The east coast was developed. It was sophisticated. It had its intellectual institutions. It had its literary history. It had its artistic history. If you go from Virginia eastward, the history of this country from its origin was written on the east coast.

There are time and space relationships that separate the understanding between the operation of the east coast which inherited from Europe… What we have in the west is not inherited from Europe, in my opinion. What we have in the west is inherited from Latin America; It’s inherited from being in a place where its geographic and political histories are completely different… There’s no comparison… I think it’s another country, if you really want to know, Steve. I think the west coast is another country because of the language. We don’t have much to do with New York.

EP: Do you have an allegiance to the west coast?

DM: I’m not sure I have an allegiance to anything. Maybe it’s a love affair.

I live in south L.A. In the 40s, Crenshaw Boulevard was lined with jazz clubs – the best jazz clubs in the country. Everybody from Miles Davis to John Coltrane to Chet Baker played on Crenshaw Boulevard. In the early 90s, rap music was born three blocks from where I live now.

This area’s social nature is very different from the one that you’re speaking about. L.A. is very complex. If you just look at L.A. on the surface, you don’t see anything. There are no big buildings here. We don’t have a center. There’s none of the qualities that make up the traditional nature of what a city is. But if you look just a little bit, the texture here is overwhelmingly rich. What has taken place here in terms of social political history or geo-political history – if it happens in California, it’ll happen everywhere else in this country. It’s still the marker for everything else that goes on.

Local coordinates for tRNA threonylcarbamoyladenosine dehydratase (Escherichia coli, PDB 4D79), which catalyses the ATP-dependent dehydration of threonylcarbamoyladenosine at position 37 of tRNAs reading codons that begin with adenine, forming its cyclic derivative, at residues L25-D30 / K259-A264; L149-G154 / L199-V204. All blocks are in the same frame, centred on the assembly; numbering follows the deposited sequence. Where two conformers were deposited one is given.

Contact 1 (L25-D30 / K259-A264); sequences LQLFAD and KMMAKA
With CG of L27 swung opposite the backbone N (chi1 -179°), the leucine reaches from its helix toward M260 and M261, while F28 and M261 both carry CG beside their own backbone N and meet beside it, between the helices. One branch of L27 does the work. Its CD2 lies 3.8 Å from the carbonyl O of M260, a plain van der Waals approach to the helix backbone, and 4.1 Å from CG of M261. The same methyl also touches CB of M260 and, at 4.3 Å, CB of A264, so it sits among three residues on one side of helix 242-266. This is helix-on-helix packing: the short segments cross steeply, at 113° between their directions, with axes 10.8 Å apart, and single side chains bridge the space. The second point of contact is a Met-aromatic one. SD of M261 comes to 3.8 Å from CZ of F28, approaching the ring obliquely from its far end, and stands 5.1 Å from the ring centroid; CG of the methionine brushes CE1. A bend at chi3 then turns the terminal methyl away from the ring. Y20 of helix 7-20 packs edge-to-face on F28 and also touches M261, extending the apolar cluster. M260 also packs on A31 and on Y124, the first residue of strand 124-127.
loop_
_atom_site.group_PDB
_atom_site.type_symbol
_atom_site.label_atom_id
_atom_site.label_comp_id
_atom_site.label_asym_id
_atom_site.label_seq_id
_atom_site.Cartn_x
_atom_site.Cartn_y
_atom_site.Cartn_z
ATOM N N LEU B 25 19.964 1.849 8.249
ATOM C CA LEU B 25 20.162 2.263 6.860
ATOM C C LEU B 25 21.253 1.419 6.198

EP: Do you really believe that?

DM: It’s not a matter of whether I believe it. It’s what’s believed by people in this country. People watch what happens in California. I think it’s a very interesting phenomenon.

EP: It seems fantastical.

DM: You and I can debate, but it really doesn’t matter on an individual level whether we agree or disagree with the statement. There’s a larger cultural phenomena that exists in the media and in the news. In other words, if you hear it in the news, then it’s true, but it doesn’t mean it’s (factually) true.

EP: I’m surprised you would bring up the news. What news are you talking about?

DM: There’s what is true and there’s what people hear and what they believe. Say there’s Texas, New York, and California and say that those states have an independence of mind. What about the other 47 states? What are they basing their opinions on? They’re basing their opinions on getting regular, everyday news… whatever that means. They’re getting their news from somewhere. If you have CNN and Fox News saying that, “California does X, Y, and Z,” then the majority of this country, whether they believe it or not, that information floats out into the world in a strange mythological state. It doesn’t have to be true.

You and I can trade the mythology about something. It does not have to have any basis of truth whatsoever. It doesn’t mean that that information doesn’t change people’s point of view about it because that’s what’s presented to them as fact whether it’s true or not.

I think there’s a misnomer about truth. Truth is irrelevant in the 21st century. There’s no truth. I’m not sure there ever was any truth.

EP: Why do you feel that way?

DM: What’s true, Steve? What concrete piece of information can we find and agree upon that is factually true? Do you go to science for that? Creationists wouldn’t agree with that. Do you go to God? Medicine? Corporations? Where do we get facts that are true? I know people that will argue with me until they’re red in the face that we didn’t land on the moon. What are the facts? If we don’t know what a fact is, we don’t know have any idea what a truth can be.

EP: Do you think the truth is more elusive now than it’s ever been?

DM: Absolutely. One hundred percent.

When the Internet exploded, you had a democratization of individuals and information. As soon you do that, you erase the line that previously existed. Before you had a line that existed between experts and pedestrians.

EP: Some people would call that evolution.

DM: I don’t disagree. In the democratization of information, everyone has the opportunity to put their opinion, regardless of the content of their opinion, out for public consumption. As that is consumed, we have no idea the basis of their statements.